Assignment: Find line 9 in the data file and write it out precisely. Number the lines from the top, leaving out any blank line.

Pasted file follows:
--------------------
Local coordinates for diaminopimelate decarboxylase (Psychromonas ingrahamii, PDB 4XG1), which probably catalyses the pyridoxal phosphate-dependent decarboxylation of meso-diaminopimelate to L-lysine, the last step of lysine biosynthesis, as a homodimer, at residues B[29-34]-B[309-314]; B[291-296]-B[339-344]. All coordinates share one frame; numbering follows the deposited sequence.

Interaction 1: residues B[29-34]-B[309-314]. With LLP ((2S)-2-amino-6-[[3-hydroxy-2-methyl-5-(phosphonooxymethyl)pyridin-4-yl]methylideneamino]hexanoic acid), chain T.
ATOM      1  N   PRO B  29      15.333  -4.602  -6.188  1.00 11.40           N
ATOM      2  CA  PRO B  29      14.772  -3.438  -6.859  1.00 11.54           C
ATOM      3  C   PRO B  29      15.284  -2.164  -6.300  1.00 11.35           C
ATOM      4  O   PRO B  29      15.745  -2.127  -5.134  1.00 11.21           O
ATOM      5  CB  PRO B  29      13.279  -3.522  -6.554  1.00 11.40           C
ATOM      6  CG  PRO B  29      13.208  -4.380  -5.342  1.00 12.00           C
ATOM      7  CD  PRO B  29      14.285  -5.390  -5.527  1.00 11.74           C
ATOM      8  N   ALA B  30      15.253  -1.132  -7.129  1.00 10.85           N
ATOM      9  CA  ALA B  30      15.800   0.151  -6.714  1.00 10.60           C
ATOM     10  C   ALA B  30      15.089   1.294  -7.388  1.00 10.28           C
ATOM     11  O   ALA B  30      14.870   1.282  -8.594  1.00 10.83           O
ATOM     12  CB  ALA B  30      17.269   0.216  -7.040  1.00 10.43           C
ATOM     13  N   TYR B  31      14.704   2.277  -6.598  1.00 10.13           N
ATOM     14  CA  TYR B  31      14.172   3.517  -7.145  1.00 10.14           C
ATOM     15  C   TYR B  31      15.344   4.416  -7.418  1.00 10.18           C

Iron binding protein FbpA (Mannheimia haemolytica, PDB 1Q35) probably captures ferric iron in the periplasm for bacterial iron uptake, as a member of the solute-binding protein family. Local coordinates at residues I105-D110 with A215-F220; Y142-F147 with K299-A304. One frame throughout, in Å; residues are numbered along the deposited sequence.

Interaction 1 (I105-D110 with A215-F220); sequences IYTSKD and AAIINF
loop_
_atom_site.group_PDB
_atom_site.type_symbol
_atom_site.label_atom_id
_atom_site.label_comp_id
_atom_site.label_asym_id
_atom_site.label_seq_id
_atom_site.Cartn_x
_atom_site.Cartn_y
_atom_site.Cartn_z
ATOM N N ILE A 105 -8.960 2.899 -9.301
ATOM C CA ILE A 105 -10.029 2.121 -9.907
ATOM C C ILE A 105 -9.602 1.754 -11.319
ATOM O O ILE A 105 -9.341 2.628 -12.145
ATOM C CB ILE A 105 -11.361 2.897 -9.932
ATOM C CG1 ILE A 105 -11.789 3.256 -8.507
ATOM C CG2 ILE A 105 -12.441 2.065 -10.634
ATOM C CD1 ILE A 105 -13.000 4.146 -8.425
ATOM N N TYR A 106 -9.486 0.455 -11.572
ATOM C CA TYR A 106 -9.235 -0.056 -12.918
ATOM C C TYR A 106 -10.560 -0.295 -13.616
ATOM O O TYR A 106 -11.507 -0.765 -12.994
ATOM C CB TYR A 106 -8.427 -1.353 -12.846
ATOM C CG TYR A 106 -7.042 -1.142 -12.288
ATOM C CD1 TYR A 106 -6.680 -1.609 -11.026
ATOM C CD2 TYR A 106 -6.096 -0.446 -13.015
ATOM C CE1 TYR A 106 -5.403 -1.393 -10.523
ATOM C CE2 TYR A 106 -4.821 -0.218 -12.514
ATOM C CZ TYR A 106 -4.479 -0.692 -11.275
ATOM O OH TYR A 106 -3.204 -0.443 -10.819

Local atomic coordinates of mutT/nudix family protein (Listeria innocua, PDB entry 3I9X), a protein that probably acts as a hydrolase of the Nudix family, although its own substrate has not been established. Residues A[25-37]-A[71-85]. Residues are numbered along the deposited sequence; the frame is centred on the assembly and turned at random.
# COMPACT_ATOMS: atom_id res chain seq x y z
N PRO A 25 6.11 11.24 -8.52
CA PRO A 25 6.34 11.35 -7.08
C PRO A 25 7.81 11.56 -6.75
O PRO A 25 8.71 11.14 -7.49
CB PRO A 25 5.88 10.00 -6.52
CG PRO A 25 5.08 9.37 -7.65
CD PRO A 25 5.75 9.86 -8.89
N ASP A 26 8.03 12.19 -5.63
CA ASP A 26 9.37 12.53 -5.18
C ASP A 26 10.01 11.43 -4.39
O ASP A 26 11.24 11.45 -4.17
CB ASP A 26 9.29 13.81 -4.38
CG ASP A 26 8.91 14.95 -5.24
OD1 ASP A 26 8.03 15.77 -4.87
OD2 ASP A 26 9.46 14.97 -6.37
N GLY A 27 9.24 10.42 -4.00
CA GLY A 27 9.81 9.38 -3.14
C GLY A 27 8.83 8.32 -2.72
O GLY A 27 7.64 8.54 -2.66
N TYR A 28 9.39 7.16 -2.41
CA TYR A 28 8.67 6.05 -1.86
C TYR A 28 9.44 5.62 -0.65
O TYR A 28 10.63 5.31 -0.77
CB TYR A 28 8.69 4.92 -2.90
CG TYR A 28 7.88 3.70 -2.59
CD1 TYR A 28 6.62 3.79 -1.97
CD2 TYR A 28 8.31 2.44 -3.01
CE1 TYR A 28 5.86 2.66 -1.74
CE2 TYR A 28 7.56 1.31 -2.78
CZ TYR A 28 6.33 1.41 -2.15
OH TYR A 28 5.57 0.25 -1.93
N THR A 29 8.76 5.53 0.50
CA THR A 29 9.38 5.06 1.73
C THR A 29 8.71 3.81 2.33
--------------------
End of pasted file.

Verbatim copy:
ATOM      7  CD  PRO B  29      14.285  -5.390  -5.527  1.00 11.74           C